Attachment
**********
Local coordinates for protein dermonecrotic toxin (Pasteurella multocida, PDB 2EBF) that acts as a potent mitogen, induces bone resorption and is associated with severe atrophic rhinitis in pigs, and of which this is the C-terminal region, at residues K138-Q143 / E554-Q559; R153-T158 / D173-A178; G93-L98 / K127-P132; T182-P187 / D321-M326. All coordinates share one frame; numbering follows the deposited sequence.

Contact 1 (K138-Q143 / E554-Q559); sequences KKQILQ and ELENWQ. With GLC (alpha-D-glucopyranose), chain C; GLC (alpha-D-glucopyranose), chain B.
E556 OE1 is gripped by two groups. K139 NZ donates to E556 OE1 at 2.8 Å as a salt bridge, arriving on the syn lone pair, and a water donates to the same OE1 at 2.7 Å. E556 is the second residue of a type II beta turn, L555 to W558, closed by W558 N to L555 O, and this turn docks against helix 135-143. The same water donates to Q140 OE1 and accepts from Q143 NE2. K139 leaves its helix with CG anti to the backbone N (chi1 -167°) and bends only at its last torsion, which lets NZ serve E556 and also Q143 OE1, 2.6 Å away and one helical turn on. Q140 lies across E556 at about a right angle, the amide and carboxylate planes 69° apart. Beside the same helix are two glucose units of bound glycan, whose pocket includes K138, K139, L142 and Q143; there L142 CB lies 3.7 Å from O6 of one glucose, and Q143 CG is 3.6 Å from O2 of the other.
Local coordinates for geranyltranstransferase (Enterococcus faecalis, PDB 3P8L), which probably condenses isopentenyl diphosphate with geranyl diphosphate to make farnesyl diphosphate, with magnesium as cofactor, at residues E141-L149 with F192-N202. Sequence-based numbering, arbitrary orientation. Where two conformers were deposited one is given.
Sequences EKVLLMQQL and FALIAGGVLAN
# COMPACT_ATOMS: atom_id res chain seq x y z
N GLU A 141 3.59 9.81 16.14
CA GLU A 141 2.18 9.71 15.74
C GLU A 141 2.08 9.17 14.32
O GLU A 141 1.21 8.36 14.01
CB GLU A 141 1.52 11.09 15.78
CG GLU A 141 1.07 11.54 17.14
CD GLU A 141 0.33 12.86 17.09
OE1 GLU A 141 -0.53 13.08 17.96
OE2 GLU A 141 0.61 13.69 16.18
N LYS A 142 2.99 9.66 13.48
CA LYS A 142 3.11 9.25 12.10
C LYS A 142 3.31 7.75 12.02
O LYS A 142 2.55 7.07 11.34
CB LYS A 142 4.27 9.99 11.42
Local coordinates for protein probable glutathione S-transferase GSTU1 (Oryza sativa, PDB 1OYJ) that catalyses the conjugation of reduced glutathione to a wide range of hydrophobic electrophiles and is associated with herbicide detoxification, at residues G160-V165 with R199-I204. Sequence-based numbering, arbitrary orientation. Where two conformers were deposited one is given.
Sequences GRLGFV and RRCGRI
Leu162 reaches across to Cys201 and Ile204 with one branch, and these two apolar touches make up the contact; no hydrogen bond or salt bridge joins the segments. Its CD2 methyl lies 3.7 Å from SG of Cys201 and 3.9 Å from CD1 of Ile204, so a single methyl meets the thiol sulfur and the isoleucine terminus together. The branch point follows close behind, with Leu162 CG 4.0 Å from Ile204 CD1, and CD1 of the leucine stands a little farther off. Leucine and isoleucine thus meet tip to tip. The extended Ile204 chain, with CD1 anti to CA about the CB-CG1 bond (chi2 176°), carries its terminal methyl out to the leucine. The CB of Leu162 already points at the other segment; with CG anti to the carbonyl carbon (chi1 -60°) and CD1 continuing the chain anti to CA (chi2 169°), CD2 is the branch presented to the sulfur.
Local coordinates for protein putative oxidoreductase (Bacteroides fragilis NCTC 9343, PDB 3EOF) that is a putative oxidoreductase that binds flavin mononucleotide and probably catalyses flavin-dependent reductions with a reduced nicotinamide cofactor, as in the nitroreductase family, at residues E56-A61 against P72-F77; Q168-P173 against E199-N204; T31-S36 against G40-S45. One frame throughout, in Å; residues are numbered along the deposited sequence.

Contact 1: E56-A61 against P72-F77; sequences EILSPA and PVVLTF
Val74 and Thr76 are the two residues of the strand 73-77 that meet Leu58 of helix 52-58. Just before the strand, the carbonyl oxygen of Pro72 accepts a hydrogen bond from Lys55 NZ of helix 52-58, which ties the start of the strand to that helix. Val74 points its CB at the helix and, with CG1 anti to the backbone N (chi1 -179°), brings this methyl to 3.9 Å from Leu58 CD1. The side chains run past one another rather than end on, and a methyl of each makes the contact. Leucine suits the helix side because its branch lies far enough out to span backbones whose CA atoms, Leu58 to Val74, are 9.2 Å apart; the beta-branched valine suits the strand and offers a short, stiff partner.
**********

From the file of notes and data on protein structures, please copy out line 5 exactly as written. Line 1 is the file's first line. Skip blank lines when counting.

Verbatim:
Sequences EKVLLMQQL and FALIAGGVLAN